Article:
Getting Ready for Kindergarten, Speech and Language

I was in a meeting last week, consulting on a 5-year-old child who has taken an extra year of preschool before entering kindergarten, due to language deficits. One of the teachers asked me what kinds of stories and books should a child be able to understand at the kindergarten level. It made me stop and think about getting a list together for parents and teachers that might be helpful to stretch a child’s language abilities through reading stories that have more implied information, abstract thinking and inference in a story.

I thought I would review a few books at a time over the next few months, so parents, teachers and therapists can have some reviews to work with.

  • Duck! Rabbit! by Rosenthal and Lichtenheld. What a clever, simple but abstract  picture book to engage a child. The simple line drawing acts as a visual puzzle, portraying a duck or rabbit, depending on how you look at it. The abstraction comes in when you can ask a child what is going on. Can they describe that there is a character talking on each side of the book, one insisting that the picture is a duck and the other a rabbit? How are they treating each other? They disagree but are they arguing? How do they resolve their disagreement? Half way through the book, have your child be the voice for one or the other side of the book. Finally, verbalize what happened at the end. “They saw another animal and each one thought it was a different animal.” This book provides lots of opportunities to build language.
  • Splat the Cat, by Rob Scotton. This well-know author of “Russel the Sheep” has us laughing at all the quirky responses of Splat as he avoids going to his first day of Cat School. Lots of abstract language has visual reinforcement in the delightful illustrations–“tail wiggled wildly with worry,” “I’ll hide from the day, maybe it’ll go away,” or “The gatepost won’t let go of my fingers.” Talk about these word pictures and what they mean. Predict what will happen when Splat packs his buddy, Seymour the mouse, in his lunchbox. Relate it to your child, “What would happen if you packed a mouse in your lunchbox? What would your teacher say?”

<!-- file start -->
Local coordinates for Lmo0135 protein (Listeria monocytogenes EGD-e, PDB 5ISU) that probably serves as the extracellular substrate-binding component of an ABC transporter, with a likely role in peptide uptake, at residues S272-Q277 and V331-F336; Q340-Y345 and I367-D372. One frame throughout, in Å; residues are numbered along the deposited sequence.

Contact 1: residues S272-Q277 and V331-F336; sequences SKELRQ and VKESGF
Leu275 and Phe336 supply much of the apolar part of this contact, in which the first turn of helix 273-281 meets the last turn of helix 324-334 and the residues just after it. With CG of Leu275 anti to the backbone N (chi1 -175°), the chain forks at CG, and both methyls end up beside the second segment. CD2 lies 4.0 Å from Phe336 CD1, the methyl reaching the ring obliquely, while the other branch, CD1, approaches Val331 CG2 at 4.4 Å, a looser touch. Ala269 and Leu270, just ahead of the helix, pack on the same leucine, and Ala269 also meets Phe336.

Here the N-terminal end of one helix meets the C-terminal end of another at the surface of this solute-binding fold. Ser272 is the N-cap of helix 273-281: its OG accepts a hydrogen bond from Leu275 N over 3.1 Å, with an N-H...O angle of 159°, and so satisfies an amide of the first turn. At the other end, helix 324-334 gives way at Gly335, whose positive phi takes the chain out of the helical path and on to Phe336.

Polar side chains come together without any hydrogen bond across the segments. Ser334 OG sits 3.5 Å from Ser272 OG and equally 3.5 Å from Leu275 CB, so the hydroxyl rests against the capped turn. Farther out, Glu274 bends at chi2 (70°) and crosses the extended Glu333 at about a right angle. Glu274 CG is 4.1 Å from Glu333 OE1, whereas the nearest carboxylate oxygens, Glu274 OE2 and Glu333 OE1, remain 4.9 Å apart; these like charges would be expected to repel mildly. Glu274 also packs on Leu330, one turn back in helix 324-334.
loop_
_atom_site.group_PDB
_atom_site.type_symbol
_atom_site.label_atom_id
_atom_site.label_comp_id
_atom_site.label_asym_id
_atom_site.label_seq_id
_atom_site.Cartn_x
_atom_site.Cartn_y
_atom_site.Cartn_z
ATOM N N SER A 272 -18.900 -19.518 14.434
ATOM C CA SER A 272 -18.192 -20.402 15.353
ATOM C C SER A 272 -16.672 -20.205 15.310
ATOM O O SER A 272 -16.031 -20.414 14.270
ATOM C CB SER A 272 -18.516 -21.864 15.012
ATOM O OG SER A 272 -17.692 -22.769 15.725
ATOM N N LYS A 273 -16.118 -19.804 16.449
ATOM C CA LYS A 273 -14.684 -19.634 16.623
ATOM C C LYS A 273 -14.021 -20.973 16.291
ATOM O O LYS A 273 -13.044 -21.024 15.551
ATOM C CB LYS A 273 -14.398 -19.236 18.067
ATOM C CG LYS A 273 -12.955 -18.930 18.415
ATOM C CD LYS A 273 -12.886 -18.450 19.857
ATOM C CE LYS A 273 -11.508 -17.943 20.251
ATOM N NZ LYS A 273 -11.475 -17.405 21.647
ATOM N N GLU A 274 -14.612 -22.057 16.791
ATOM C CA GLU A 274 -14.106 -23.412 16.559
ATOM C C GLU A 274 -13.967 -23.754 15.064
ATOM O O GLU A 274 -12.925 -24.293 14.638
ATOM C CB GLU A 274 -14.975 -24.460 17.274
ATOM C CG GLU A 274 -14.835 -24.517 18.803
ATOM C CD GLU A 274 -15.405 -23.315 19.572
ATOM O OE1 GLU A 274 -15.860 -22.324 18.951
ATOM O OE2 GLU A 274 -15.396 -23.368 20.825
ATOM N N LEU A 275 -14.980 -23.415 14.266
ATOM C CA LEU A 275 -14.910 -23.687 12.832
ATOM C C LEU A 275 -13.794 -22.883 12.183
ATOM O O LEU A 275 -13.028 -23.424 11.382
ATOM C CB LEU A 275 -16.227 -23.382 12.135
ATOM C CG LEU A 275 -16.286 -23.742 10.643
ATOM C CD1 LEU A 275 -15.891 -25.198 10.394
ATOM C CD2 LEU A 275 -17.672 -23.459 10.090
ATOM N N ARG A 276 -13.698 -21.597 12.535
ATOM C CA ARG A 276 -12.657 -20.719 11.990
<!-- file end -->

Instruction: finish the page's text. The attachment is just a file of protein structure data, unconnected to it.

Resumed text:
• Are You a Horse? by Andy Rash. Roy is a clueless cowboy who received a saddle for his birthday but has no idea what a horse it. This fun tale of deductive reasoning follows Roy on his quest to take a ride. As he approaches a wagon and asks, “Are you a horse?” he learns that a horse is a living thing. Off to find a living thing, he approaches a cactus who says, no way am I a horse because a horse is an animal. Take the opportunity to brainstorm things that fit into that category as the story goes along. Tell me some living animals. Tell me some living animals that have legs, and so on. Kids need to use their association and categorization skills to answer the questions.

Share any great books you are using to prepare kids for kindergarten and the more advanced expectations for language learning.

This entry was posted in 3-6 year-olds, Elementary School Age, Strategies to Encourange Language Development. Bookmark the permalink.

Leave a Reply

Your email address will not be published. Required fields are marked *